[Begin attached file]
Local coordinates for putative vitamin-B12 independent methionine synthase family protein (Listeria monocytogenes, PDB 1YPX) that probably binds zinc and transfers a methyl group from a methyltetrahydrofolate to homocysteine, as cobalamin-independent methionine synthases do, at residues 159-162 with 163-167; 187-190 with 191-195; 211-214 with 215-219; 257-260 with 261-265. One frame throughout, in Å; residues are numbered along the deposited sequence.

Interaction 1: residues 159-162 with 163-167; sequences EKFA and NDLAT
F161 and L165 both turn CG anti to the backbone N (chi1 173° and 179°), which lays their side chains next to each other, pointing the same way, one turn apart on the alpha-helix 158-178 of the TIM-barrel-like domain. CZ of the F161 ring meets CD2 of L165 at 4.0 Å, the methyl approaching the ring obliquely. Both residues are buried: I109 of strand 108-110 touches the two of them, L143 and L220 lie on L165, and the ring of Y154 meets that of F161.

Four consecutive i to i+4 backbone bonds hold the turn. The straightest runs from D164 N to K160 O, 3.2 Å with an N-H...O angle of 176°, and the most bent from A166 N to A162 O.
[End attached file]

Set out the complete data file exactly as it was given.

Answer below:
Local coordinates for putative vitamin-B12 independent methionine synthase family protein (Listeria monocytogenes, PDB 1YPX) that probably binds zinc and transfers a methyl group from a methyltetrahydrofolate to homocysteine, as cobalamin-independent methionine synthases do, at residues 159-162 with 163-167; 187-190 with 191-195; 211-214 with 215-219; 257-260 with 261-265. One frame throughout, in Å; residues are numbered along the deposited sequence.

Interaction 1: residues 159-162 with 163-167; sequences EKFA and NDLAT
F161 and L165 both turn CG anti to the backbone N (chi1 173° and 179°), which lays their side chains next to each other, pointing the same way, one turn apart on the alpha-helix 158-178 of the TIM-barrel-like domain. CZ of the F161 ring meets CD2 of L165 at 4.0 Å, the methyl approaching the ring obliquely. Both residues are buried: I109 of strand 108-110 touches the two of them, L143 and L220 lie on L165, and the ring of Y154 meets that of F161.

Four consecutive i to i+4 backbone bonds hold the turn. The straightest runs from D164 N to K160 O, 3.2 Å with an N-H...O angle of 176°, and the most bent from A166 N to A162 O.